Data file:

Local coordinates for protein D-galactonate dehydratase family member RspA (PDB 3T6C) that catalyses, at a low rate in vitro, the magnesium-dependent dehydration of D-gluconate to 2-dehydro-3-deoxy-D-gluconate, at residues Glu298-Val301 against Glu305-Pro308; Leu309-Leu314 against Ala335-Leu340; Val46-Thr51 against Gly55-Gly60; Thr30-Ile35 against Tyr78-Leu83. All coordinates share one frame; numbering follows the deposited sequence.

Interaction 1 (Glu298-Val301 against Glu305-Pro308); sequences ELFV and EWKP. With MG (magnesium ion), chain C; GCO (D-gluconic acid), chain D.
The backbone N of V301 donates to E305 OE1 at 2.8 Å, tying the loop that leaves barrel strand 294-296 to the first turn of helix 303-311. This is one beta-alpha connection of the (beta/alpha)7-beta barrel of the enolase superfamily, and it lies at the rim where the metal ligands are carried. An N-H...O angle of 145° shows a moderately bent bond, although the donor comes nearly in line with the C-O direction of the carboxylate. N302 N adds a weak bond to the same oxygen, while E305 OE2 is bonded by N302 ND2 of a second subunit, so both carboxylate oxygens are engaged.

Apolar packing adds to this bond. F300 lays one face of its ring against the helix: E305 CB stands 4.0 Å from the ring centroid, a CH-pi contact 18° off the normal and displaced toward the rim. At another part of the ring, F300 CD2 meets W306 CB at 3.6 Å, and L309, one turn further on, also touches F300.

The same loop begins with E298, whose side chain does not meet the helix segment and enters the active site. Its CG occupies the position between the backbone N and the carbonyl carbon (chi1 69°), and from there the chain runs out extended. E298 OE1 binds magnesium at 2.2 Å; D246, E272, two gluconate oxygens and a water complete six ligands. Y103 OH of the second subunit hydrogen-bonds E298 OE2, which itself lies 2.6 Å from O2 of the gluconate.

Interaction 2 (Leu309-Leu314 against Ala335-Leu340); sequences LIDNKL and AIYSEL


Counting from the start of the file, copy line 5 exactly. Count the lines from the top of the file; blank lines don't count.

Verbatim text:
The same loop begins with E298, whose side chain does not meet the helix segment and enters the active site. Its CG occupies the position between the backbone N and the carbonyl carbon (chi1 69°), and from there the chain runs out extended. E298 OE1 binds magnesium at 2.2 Å; D246, E272, two gluconate oxygens and a water complete six ligands. Y103 OH of the second subunit hydrogen-bonds E298 OE2, which itself lies 2.6 Å from O2 of the gluconate.